Customer personalization, increased revenue streams and enhanced fraud and risk mitigations are compelling reasons for FSIs to monetize data efficiently.

Financial services institutions (FSI) are embarking on digital transformation journeys amidst a confluence of factors such as evolving consumer needs, the rise of new technologies and the need for alternative business models. As a result, Financial services industry as a whole is accelerating its migration to the cloud.

Moreover, under tough global economic conditions due to the pandemic and to highly-fragmented global regulatory standards, banks and financial services are seeing the need to implement cloud strategies to build resiliency and drive regulatory compliance.

According to IDC’s latest market presentation, State of Cloud in Financial Services Industry for Asia/Pacific excluding Japan (APEJ) for 2020, the Cloud is playing a significant role in the industry’s modernization and transformations efforts.

The research reveals that more than 40% of the FSIs in the region were already running their workloads and IT jobs in a multi-tenant public cloud. Additionally, close to 30% of banks in the study were currently running workloads in the private cloud with some companies planning to move to public cloud within the next 24 months.

IDC predicts that by 2023, FSIs’ public cloud spend in the region will reach US$13.9bn, growing at a compound annual growth rate of over 30%. 

In this new landscape, what is powering everything from retail banking transactions to insurance claims to online payments? It is Data, the fuel of the financial services industry. To leverage the power of data, improve operational efficiency and generate business value for the banking industry, investments toward cloud-based technologies should be at the top of C-level priorities. 

By maximizing value from real-time access to analytics data stored via a centralized cloud-based platform, here are three ways financial services companies can benefit:

  1. Better customer experience
    Today’s consumers are looking for a unique and personalized customer experience. For some customers, personalization can be a deciding factor of whether to continue a business relationship. With access to a massive volume of consumer data, banks and financial institutions have the opportunity to deliver a personalized experience to customers.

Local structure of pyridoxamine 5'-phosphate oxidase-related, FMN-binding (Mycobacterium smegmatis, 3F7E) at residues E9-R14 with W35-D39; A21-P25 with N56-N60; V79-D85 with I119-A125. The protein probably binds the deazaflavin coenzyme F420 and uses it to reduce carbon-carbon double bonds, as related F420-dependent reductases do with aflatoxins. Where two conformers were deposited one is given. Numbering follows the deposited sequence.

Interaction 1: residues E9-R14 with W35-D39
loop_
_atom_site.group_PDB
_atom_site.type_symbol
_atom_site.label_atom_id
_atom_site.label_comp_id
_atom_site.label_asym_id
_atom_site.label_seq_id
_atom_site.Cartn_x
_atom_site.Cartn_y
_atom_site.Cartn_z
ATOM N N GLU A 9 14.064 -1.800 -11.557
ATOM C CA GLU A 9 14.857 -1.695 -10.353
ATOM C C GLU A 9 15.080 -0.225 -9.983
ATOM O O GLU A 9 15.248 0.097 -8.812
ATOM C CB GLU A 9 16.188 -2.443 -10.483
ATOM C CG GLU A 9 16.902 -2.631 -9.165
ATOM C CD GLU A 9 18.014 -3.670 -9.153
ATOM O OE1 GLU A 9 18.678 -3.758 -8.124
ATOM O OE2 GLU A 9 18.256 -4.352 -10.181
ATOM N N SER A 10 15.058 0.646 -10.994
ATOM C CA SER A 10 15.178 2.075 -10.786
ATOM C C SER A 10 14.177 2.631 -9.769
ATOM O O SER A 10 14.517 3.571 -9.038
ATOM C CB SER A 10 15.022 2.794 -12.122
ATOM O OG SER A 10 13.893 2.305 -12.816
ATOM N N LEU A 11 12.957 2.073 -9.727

For a personalization strategy to be successful, full visibility into customer interactions in real-time is fundamental. With the help of cloud platforms, businesses can house all types of data such as clickstream, transactional and third-party data in one secure place. Also, cloud data platforms can ingest structured and unstructured data coming from various sources including customer relationship management systems, customer transactions, and the Internet of Things. With data converging on one platform, organizations can gain a 360-degree view of customer behavior and preferences from multiple inputs.

    With this capability, organizations can pinpoint high-value customers and ensure they have a good experience at every touchpoint.
  2. New sources of revenue
    Cloud data platforms offer direct and secure sharing of data without the complexity, cost and risk associated with legacy data warehouses. With simpler, enhanced data sharing, financial institutions leverage public data sets by adding new business lines of data products and services.

    For instance, offering a stand-alone data product to data consumers can open new revenue streams. Financial services companies that collect tick-by-tick stock market data are an example of this. Using cloud data platforms, these financial data vendors can create data projects that they can sell to hedge funds.

    On the other hand, with insights derived from customer transactions, spending and payment patterns and product inquiries, banks can create new consumer products and services that address specific customer needs.

    By breaking through barriers between disparate data systems, cloud data platforms empower companies to find new sources of revenue and expand business opportunities.
  3. Fraud and risk mitigation
    Financial services organizations are under constant attack from cyberthreats and fraudsters. With the high costs involved, financial institutions cannot afford the risk of being unprepared. As cloud data platforms can ingest and analyze various data types, they can serve as the first line of defense against cyberattacks.

    With automatic and infinite scalability, per-second compute pricing, and low storage costs, such benefits allow financial institutions to affordably store petabytes of historical data and index all of their cybersecurity, anti-fraud, and machine- and customer-generated data. With the use of advanced data analytics, banks and FSIs can then use detection rules and enhanced visualizations to pick up aberrations in transactions.

    Combined with high-volume data storage, In-depth finance data analytics can help detect risks quickly, often in real-time. The result is higher data security, cost-effective investigations, and earlier detection. 

A cloud data platform provides the foundation on which companies can build a technology stack that will deliver business agility and growth.

For financial services companies aiming to deliver a unique, personalized customer experience, gain higher profitability and establish stronger security measures, having the right data infrastructure and tools is a step in the right direction.